There is something wrong with the way we describe how a cornering vehicle wheel creates a cornering force. I think a rolling wheel must first rotate on a vertical axis to then create the cornering force. This is fundamentally different than what we think about cornering wheels. Can anyone else see this?
Your understanding is missing substantial information regarding statics and equilibrium. Think for a minute:
The instantaneous forces acting in the wheel system are radial velocity, momentum, inertia, kinetic energy and friction. Above all there is also gravity. When the wheel changes direction, its centroid remains constant but its centre of gravity changes. It is possible for a body in motion to have its centre of gravity outside itself. This occurs because of a constant resistance force applied to the control arm which exceeds the losing radial velocity gyroscopic forces. In addition there is the moment of inertia imbalance that is corrected by asked force through the control arm. The axle or more correctly, constant velocity joint (cvj), transmits force to the issuing wheel which also provides resistance to direction change observing by steering control arm. This is why wheel bearings are often the conical thrust type or specially designed ball race type instead of rod type bearings.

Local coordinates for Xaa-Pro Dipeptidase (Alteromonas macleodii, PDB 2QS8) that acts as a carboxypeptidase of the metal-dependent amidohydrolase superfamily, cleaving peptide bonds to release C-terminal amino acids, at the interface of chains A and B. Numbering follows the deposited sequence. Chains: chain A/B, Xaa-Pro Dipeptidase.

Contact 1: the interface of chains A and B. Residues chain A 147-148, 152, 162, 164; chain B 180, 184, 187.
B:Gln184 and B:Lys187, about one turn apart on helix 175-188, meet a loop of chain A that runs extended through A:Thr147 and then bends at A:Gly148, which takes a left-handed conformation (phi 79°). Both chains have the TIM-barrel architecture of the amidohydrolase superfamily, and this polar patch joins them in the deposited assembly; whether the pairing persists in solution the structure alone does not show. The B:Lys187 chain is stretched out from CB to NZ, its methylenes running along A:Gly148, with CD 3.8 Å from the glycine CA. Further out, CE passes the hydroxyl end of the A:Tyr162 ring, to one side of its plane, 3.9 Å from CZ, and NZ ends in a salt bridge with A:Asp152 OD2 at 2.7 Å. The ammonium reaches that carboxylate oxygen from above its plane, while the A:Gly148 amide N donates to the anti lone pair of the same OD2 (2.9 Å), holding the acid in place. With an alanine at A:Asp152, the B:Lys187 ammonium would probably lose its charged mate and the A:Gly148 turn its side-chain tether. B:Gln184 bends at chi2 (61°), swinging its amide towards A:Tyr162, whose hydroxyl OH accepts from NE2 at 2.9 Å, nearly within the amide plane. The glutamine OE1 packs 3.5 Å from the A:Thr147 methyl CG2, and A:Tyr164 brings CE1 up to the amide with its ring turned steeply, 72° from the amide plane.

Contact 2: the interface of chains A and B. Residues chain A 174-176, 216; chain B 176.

The lateral forces are the result of radial inertia change with an equal and opposite force in the directing of steering. Newton's third law of motion...